2013 Bugatti 16.4 Veyron Grand Sport Vitesse Jean-Pierre Wimille special edition
Bugatti has issued the following press release:
Bugatti celebrates its heroes: “Les Légendes de Bugatti”
- Bugatti commemorates the names that have shaped its history
- Six key figures from the Bugatti annals lend their names to the exclusive Legend edition of the Bugatti Veyron 16.4 Grand Sport Vitesse
- The first Legend, named after racing driver Jean-Pierre Wimille, is to be presented at Pebble Beach
Molsheim, 24th July 2013 Bugatti, a brand with a rich history unique in the car industry, is celebrating its heroes. The French luxury marque will bring out an exclusive edition, “Les Légendes de Bugatti” (Bugatti Legends), to commemorate the renowned names which have played a crucial role in its history and which have helped creating its mystique. In the 90th anniversary year of the 24 Heures du Mans, the first Legend is dedicated to a personality who is central to the history of motor sports and intimately linked with the Bugatti company: Jean-Pierre Wimille, who garnered two victories for Bugatti at Le Mans. The Bugatti Legend “Jean-Pierre Wimille” will make its début in the eyes of the world at the US The Quail/Pebble Beach weekend taking place from 16 to 18 August. The next twelve months will see the launch of six individual Bugatti Legends based on the Bugatti Grand Sport Vitesse.
Dr. Wolfgang Schreiber, President of Bugatti Automobiles S.A.S.: “This brand has been in large part defined by outstanding personalities and historically resonant moments. We want to tell the story of the brand through these Bugatti legends, and at the same time create a link between its past and presence.”
The Bugatti Legend “Jean-Pierre Wimille” relates to the successes of the eponymous racing driver who won Bugatti two victories at the 24 Heures du Mans: in 1937, driving a Bugatti 57G Tank co-piloted by Robert Benoist, and repeating the feat in 1939, this time supported by Pierre Veyron in a 57C Tank.
The winning race car from 1937 is the inspiration behind the design of the “Jean-Pierre Wimille” Bugatti Legend. For the historic race the 57G Tank appeared in the racing blue finish that habitually identified French racing cars. Accordingly, this Vitesse now shines in blue clear-coated carbon fibre and a light Wimille Bleu paintwork finish.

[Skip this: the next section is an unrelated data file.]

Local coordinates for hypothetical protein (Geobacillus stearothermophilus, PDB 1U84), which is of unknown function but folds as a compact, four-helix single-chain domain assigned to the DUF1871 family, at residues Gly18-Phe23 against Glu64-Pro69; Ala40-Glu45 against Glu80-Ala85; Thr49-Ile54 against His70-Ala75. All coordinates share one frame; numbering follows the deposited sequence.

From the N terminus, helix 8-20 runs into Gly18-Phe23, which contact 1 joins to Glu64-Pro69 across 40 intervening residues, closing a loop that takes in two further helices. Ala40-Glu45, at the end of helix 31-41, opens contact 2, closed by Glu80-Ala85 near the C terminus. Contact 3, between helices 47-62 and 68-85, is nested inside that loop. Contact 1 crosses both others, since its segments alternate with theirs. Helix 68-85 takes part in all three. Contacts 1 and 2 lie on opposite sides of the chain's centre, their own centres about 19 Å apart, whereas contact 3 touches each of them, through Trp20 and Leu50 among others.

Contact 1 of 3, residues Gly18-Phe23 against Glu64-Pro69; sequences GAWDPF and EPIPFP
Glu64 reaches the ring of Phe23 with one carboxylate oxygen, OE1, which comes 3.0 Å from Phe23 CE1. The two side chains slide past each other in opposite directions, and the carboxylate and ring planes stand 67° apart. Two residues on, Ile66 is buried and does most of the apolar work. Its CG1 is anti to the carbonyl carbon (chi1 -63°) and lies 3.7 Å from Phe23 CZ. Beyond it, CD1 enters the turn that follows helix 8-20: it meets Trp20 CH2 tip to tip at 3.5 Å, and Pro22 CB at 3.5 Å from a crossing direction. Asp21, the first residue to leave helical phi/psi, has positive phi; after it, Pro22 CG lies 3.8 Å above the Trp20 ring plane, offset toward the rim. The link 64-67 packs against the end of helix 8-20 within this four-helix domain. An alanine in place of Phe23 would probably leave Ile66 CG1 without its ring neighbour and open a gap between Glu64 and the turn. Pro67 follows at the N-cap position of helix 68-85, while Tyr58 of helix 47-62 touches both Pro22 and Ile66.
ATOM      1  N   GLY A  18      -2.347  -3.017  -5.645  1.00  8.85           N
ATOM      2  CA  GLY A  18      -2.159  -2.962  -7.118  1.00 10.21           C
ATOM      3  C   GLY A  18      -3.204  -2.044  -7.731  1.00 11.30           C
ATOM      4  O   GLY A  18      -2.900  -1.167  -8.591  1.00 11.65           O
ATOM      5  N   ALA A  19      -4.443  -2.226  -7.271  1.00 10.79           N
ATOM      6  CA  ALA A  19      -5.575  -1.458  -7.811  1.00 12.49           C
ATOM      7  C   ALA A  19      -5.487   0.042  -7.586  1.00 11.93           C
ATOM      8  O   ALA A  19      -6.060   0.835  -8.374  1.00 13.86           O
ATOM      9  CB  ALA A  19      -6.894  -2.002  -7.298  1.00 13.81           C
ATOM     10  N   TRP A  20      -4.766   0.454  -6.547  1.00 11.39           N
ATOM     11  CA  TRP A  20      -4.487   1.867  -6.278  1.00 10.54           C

The colour scheme is continued in the supercar’s interior, as Achim Anscheidt, chief designer at Bugatti, explains: “The materials and colours selected, as well as a host of details, all reference the essential characteristics of the classic models driven by those figures to whom our edition pays homage. In each case, this care has resulted in vehicles in which the authenticity of the past is combined with the modern design, the sportive superlative and the luxurious comfort of Bugatti as an icon of the present. With these Bugatti Legends we are giving history a modern makeover.”
The six Bugatti Legends are all based on the Bugatti Veyron 16.4 Grand Sport Vitesse. This super sports car, launched in Spring 2012, is officially the fastest series roadster in the world since achieving 408,84 km/h with the top down in April 2013. Centred round an eight-litre W16 engine delivering 1,200 PS, the Vitesse produces unequalled maximum torque of 1,500 Nm (at 3,000 – 5,000 rpm), and accelerates from 0 to 100 km/h in a lightening 2.6 seconds.
The production run for the Bugatti Legend “Jean-Pierre Wimille” will be limited to three vehicles.
About Jean-Pierre Wimille
Jean-Pierre Wimille was one of the longest-serving test drivers at Bugatti. The son of a journalist, he was born in Paris on 26 February 1908 and drove almost exclusively for Bugatti throughout his racing career. With a number of victories already under his belt, in 1933 Ettore Bugatti invited him to take up the position of official test driver for the brand. He joined Bugatti at a point when its last great racing triumphs lay a few years in the past, making the string of victories he brought home to Molsheim over the following years even more significant. In his very first year he came first in the Algerian Grand Prix, then in 1935 he collected the title in the then-famous hill climb at La Turbie near Nice driving a T 59, following this with a second place in the Tunisian Grand Prix and fourth place in Spain.
And it was Jean-Pierre Wimille who brought Bugatti what was to be its last ever racing number one, in 1947 at the Bois de Boulogne, behind the wheel of a 4.7 litre Monoposto Type 59/50 B. Wimille was a world-class driver, who played a key role at Bugatti, especially as the brand’s racing era came to an end. His greatest racing achievement was without doubt his twin victories for Bugatti at Le Mans. He died in a car crash in 1949 in Buenos Aires.
Unlike other automotive brands, Bugatti originated in the field of art. The company founder Ettore Bugatti succeeded in uniting this artistic approach with his technical innovations, thus creating the foundation of a design language that was to mould the Bugatti marque. The result has been a series of vehicles far ahead of their time, and which are today numbered amongst the most valuable classic cars in the world. The brand’s central philosophy of “Art, Forme, Technique” is a description of its mystique.
Its history is marked by a host of dazzling automotive masterpieces but also by an unmatched racing record. Although the grand Bugattis such as the 57SC Atlantic or the majestic Royale, are still regarded as superlative, the lightweight, agile and temperamental Type 35, which won Bugatti so many titles, is just as representative of the Bugatti brand. The particular fascination of Bugatti’s racing past springs however not only from the race cars themselves but equally from the great race drivers of yesteryear.